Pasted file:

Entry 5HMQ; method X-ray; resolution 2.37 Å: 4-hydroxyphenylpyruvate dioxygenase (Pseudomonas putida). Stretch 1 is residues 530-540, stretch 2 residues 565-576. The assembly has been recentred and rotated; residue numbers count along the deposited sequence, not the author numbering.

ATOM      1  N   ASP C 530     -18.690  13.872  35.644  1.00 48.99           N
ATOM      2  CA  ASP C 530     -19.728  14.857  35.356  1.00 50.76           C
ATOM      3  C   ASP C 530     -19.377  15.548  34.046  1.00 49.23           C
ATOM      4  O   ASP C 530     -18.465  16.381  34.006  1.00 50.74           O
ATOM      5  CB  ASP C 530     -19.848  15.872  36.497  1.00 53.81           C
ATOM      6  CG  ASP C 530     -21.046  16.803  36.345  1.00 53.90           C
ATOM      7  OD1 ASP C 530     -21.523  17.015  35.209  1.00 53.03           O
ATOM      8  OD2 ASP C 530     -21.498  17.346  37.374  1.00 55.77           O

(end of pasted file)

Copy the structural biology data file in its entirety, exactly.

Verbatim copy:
Entry 5HMQ; method X-ray; resolution 2.37 Å: 4-hydroxyphenylpyruvate dioxygenase (Pseudomonas putida). Stretch 1 is residues 530-540, stretch 2 residues 565-576. The assembly has been recentred and rotated; residue numbers count along the deposited sequence, not the author numbering.

ATOM      1  N   ASP C 530     -18.690  13.872  35.644  1.00 48.99           N
ATOM      2  CA  ASP C 530     -19.728  14.857  35.356  1.00 50.76           C
ATOM      3  C   ASP C 530     -19.377  15.548  34.046  1.00 49.23           C
ATOM      4  O   ASP C 530     -18.465  16.381  34.006  1.00 50.74           O
ATOM      5  CB  ASP C 530     -19.848  15.872  36.497  1.00 53.81           C
ATOM      6  CG  ASP C 530     -21.046  16.803  36.345  1.00 53.90           C
ATOM      7  OD1 ASP C 530     -21.523  17.015  35.209  1.00 53.03           O
ATOM      8  OD2 ASP C 530     -21.498  17.346  37.374  1.00 55.77           O